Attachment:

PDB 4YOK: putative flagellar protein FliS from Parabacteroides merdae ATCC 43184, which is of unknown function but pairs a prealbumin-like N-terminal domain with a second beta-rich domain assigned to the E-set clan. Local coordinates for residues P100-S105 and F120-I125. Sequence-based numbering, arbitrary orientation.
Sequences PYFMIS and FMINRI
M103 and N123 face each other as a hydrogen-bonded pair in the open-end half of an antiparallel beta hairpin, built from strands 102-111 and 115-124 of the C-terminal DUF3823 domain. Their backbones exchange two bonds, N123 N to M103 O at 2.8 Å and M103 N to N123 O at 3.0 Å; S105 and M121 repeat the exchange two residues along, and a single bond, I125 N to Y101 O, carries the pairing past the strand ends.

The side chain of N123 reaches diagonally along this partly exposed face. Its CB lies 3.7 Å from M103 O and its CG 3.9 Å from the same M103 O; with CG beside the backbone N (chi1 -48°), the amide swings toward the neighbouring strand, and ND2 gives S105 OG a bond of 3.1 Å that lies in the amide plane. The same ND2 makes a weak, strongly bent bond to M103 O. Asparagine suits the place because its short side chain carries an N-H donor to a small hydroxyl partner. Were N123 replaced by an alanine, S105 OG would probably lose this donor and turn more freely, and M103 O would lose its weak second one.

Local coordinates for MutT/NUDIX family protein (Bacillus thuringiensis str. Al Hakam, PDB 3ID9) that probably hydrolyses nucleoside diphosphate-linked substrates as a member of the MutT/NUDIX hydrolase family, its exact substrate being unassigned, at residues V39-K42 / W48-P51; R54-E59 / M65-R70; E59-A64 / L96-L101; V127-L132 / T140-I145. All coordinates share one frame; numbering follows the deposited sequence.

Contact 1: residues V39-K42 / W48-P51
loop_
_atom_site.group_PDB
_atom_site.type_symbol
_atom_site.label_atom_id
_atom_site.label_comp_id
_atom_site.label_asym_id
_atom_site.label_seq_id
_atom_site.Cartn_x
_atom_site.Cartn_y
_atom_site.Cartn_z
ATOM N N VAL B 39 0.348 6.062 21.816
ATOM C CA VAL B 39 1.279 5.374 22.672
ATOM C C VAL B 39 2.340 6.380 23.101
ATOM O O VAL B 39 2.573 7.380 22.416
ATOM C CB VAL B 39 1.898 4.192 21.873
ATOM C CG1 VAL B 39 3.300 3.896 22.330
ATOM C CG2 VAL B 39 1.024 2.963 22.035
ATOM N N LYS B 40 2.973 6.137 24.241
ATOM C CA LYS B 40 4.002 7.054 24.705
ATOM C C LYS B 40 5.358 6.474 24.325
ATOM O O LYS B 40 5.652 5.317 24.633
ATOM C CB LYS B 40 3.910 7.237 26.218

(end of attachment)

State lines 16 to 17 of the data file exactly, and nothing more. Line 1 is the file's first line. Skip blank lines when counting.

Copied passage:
_atom_site.Cartn_z
ATOM N N VAL B 39 0.348 6.062 21.816